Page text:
Mental health and addiction impact millions across the United States; and while more than 21 million Americans have at least one addiction, only around 10 percent receive treatment. Whether you or your loved one are suffering from a debilitating anxiety disorder, depression, PTSD, substance abuse disorder, or any other disorder that currently reduces your quality of life, dialectical behavior therapy can assist you on your road to recovery.
First developed in the 1980s, dialectical behavior therapy (DBT) . As its name suggests, DBT is influenced by the philosophy of dialectics — or balancing opposites. While working with a therapist, you will learn to promote balance, and manage black and white thinking. While DBT focuses on a both-and-rather outlook, in comparison to an either-or outlook, acceptance and change are at the core of this therapy. DBT is focused on regulating emotions, accepting pain as part of the human condition, and being mindful. Building skills to improve life is important to long term recovery.
Being a form of talk therapy, DBT is offered as individual or group therapy. During treatment sessions, the aim is to develop acceptance to promote behavioral changes.
The main goal of DBT is to teach individuals how to:
-Be more present or “live in the moment”
-Develop healthier coping strategies related to stress
-Better regulate their emotions
-Improve their relationships with others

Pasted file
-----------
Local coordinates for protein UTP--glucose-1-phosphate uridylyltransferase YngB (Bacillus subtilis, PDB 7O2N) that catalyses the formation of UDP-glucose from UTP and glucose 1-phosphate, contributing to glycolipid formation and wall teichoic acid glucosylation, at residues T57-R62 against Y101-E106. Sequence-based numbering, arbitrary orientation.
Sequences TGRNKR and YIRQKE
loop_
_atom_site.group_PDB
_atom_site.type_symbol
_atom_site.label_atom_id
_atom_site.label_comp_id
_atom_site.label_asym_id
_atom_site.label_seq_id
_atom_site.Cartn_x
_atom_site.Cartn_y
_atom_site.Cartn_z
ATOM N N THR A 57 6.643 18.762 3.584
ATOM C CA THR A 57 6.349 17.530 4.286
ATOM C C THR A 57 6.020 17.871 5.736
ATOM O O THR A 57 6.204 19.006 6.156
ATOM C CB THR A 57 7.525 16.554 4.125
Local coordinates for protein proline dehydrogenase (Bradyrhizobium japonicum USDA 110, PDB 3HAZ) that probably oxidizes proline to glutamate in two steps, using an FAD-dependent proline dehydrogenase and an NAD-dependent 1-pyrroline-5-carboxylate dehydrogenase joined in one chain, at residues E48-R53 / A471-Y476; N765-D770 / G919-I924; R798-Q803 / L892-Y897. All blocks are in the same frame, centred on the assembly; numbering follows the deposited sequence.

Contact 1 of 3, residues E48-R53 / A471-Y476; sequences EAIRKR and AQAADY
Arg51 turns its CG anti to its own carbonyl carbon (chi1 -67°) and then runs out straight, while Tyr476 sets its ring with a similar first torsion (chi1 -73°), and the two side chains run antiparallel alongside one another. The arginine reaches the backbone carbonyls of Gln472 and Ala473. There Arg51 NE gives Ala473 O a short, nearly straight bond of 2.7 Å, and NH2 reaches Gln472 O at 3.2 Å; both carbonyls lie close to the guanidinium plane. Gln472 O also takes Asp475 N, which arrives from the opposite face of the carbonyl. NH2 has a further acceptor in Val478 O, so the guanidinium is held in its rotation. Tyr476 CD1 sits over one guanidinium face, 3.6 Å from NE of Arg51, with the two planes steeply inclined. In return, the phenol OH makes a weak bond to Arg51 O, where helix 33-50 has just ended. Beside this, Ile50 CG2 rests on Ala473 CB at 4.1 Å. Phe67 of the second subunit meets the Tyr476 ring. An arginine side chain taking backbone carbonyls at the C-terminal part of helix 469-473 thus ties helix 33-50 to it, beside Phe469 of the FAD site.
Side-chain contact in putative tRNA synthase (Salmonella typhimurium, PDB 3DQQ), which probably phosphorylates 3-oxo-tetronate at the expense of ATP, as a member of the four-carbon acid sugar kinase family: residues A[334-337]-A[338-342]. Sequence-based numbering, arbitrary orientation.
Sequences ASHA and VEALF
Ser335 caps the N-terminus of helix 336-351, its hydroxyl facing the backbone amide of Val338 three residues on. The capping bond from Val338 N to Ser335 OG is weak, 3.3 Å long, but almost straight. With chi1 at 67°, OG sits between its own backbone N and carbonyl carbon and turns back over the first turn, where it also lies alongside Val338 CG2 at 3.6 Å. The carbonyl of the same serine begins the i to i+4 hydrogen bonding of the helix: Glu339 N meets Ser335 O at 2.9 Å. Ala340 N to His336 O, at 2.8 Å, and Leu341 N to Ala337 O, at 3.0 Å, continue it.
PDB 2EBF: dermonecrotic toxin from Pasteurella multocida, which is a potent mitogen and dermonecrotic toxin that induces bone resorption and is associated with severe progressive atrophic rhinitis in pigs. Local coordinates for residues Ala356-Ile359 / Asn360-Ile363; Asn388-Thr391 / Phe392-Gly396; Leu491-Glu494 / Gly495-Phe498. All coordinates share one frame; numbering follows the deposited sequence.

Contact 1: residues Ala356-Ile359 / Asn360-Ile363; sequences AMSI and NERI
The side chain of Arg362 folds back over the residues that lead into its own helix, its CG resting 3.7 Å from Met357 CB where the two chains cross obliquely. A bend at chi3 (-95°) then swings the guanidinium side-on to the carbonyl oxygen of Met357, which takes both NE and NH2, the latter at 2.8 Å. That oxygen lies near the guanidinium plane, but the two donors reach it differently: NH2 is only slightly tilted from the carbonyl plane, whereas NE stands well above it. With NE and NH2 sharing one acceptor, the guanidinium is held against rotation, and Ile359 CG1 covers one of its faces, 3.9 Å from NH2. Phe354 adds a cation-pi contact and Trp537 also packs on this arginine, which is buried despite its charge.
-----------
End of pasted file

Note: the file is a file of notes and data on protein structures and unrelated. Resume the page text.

DBT is used to help anyone who has difficulty with emotional regulation or anyone who is exhibiting self-destructive behaviors. Originally developed to treat borderline personality disorder, DBT is now a viable option for treating many conditions, including eating disorders, substance use disorder, PTSD, and depression. This form of treatment generally consists of individual therapy sessions and DBT skills group therapy.
DBT is typically offered as part of a more comprehensive treatment plan, helping clients improve their relationship and overall quality of life. Regardless of your condition, as you learn to effectively manage your emotions, you will be able to lead a happier, healthier life. This can be achieved through various DBT skills, including mindfulness, reality acceptance, and learning to take a less judgmental stance.
On average, a full DBT therapy treatment takes around six months to one year to complete. However, most research examines the 12-month version of CBT. In this review, it was found that 6-months of DBT is comparable to one-year of DBT in terms of clinical outcomes. In that sense, 6-months may be more beneficial as it helps increase access to treatment. Of course, this will be highly dependent on your personal circumstances. For example, if you have experienced severe trauma and also suffer from addiction, you may benefit from a 12-month inpatient program, followed by a highly structured aftercare program.
While focusing on skills training, DBT is often broken down into four key modules. Two of these modules are based on acceptance while the other two relate to behavioral change. These modules are as follows.